I find, to my consternation
that ogres have taken guard at the bar,
preventing the frightened village folk
from drawing from the well.

A crowd of rugby dumplings and football
well-wishers jostle for garish liquids to pore over themselves
and to rub into their greasy sweaty chests.
I feel the inane bacchanalia crescendo.

Later, I wander back through somewhere leafy and suburban
hoping that in my reasonable, estimable vicinity
there is a crevice that fits the key
I think I lost when my pockets became holes.

I’ve wandered away from the people I left with,
the old school comrades, the brothers in arms,
the fellow prisoners of sufferance.
I think I lost them a long time ago.



The Room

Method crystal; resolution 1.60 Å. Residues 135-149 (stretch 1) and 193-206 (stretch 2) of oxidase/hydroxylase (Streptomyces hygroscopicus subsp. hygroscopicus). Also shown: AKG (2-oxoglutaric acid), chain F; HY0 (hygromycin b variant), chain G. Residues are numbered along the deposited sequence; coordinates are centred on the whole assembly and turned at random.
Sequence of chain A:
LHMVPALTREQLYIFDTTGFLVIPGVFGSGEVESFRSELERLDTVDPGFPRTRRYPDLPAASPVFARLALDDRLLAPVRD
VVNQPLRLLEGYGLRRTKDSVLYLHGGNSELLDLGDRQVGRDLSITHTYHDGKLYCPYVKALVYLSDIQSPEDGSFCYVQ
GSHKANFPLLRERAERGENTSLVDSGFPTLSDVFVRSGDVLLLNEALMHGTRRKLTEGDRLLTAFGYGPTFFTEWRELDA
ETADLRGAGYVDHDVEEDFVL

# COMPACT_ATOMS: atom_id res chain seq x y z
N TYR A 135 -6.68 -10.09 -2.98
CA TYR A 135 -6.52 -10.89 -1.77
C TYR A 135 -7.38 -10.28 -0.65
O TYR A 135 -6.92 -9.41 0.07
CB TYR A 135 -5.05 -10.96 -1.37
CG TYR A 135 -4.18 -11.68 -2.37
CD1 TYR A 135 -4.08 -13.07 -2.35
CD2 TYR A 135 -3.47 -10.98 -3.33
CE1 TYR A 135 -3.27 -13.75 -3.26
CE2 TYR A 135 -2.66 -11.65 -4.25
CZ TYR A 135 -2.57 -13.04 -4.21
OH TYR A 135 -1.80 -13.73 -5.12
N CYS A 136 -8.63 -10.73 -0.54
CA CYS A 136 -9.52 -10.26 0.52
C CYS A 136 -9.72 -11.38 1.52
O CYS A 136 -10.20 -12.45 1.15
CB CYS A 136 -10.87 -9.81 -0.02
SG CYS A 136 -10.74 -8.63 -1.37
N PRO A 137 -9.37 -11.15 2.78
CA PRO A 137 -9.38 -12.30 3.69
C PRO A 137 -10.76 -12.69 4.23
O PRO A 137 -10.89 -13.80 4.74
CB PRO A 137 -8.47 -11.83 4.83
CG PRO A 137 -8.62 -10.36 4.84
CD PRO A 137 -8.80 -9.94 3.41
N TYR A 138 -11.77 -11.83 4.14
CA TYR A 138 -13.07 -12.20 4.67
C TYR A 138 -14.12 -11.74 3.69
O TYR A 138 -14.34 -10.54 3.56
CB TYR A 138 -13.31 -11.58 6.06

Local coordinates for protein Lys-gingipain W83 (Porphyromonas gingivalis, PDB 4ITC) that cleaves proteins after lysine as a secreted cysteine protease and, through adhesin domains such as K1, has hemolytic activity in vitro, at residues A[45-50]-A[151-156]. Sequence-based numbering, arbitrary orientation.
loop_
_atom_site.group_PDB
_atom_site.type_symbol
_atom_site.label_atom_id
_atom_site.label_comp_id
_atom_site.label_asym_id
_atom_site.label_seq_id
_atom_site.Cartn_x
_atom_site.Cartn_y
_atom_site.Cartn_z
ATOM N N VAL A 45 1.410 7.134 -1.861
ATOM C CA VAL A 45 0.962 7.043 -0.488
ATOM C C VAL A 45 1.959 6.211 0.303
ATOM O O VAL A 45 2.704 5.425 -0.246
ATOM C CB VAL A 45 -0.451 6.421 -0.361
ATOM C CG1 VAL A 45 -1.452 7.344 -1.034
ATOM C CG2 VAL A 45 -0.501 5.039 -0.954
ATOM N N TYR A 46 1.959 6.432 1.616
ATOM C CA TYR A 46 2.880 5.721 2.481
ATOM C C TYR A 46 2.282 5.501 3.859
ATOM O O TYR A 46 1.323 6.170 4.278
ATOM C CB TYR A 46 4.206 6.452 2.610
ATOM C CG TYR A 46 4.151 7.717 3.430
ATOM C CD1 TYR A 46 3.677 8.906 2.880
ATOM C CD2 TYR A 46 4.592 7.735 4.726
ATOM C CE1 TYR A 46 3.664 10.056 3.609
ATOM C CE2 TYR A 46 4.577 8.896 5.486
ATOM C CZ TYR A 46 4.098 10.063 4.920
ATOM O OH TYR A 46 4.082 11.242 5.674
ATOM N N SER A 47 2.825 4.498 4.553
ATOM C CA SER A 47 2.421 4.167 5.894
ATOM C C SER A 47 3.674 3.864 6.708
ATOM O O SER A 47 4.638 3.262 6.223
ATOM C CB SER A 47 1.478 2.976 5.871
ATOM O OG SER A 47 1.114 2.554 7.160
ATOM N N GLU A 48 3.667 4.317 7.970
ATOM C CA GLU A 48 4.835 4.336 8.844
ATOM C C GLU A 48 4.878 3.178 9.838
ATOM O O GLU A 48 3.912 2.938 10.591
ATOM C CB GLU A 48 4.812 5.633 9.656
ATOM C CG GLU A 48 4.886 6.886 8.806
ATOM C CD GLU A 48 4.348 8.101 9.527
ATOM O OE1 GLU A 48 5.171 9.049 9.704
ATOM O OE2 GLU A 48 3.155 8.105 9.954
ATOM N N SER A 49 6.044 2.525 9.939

The room is antique and dust clings through everything. It was the kind of scene you were expecting. Old people surround themselves with old things. This is something that seems to happen. It makes sense in a way, but it doesn’t seem all that necessary. She brushes everything and sweeps around the bed and under the bed on Sundays. The shutters of the window are large old fashioned panels and they’re very heavy. She’s also a sight under average height and she has to stretch to reach the handles. When its autumn and when its winter and the wind makes the wooden floor cold and hard and blows dead leaves into the room like little corpses she says she has, she really should, she has to shut the shutters. She struggles with their heaviness. Her fingers are old and weak and quickly go white from being held up above her head on the handles. She struggles until the big panels start to slide, moved by her whimpers. When they snap shut suddenly it comes with a crash and she twitches in alarm. She’s worried about those kinds of noises.